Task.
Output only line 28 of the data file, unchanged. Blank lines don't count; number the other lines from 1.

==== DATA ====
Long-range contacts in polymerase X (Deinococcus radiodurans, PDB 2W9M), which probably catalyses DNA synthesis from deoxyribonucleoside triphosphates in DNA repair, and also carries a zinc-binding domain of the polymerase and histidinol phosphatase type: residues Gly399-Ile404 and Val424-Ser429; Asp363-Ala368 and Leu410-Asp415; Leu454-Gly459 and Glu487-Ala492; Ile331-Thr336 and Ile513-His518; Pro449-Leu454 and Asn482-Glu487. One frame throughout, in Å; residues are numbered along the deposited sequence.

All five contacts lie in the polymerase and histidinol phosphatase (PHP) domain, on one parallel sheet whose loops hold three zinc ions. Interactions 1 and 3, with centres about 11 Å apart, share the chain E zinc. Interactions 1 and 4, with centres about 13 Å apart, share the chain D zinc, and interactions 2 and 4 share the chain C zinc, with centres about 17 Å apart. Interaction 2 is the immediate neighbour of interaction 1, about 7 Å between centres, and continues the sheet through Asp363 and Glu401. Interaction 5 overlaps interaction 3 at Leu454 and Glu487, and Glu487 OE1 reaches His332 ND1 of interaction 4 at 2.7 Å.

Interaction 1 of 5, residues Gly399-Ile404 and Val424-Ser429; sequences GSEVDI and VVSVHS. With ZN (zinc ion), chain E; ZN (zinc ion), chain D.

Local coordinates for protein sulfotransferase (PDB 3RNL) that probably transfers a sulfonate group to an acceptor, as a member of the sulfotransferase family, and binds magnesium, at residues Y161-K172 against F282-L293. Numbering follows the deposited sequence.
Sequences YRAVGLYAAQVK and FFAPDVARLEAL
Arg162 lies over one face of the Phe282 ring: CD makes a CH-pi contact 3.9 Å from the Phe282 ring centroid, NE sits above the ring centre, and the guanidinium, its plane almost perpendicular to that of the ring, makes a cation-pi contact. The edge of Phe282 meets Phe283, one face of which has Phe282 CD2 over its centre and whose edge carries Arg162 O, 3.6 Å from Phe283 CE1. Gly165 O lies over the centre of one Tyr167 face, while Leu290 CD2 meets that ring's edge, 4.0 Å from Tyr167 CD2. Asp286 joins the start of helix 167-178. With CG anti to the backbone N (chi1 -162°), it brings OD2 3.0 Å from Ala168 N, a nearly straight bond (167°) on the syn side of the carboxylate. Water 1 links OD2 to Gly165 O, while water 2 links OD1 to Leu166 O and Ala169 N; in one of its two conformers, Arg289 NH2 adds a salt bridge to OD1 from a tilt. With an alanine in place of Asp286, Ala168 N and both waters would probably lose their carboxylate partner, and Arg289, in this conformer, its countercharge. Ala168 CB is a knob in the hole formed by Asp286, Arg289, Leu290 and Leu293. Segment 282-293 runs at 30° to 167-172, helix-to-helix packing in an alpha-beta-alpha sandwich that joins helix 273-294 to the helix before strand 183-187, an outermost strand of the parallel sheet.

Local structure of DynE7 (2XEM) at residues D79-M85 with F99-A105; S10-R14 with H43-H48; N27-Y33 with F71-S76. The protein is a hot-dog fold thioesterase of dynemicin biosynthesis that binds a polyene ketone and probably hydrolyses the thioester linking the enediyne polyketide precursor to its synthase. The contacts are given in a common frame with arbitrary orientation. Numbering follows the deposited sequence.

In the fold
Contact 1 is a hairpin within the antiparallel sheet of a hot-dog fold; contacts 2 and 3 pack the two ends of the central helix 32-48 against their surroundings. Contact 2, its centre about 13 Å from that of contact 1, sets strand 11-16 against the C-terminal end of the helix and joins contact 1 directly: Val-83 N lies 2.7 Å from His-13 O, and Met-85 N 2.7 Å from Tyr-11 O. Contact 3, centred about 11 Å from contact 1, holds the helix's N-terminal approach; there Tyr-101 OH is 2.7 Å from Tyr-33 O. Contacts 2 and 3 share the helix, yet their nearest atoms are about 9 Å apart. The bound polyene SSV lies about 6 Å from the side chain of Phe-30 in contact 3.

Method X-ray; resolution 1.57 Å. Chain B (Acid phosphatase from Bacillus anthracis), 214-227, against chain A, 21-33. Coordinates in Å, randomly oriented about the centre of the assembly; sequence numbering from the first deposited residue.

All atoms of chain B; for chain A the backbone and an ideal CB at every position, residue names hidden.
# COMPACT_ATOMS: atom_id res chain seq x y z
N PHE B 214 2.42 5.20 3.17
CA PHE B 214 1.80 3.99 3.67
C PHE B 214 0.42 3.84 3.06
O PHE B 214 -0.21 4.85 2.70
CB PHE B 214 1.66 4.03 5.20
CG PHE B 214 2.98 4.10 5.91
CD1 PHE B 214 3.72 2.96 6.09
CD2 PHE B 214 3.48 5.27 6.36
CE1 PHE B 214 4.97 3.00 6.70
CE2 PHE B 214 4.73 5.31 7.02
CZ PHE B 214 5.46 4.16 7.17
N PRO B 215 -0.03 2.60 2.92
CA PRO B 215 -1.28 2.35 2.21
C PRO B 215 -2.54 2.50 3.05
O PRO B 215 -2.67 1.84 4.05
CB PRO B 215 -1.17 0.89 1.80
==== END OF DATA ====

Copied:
CB PRO B 215 -1.17 0.89 1.80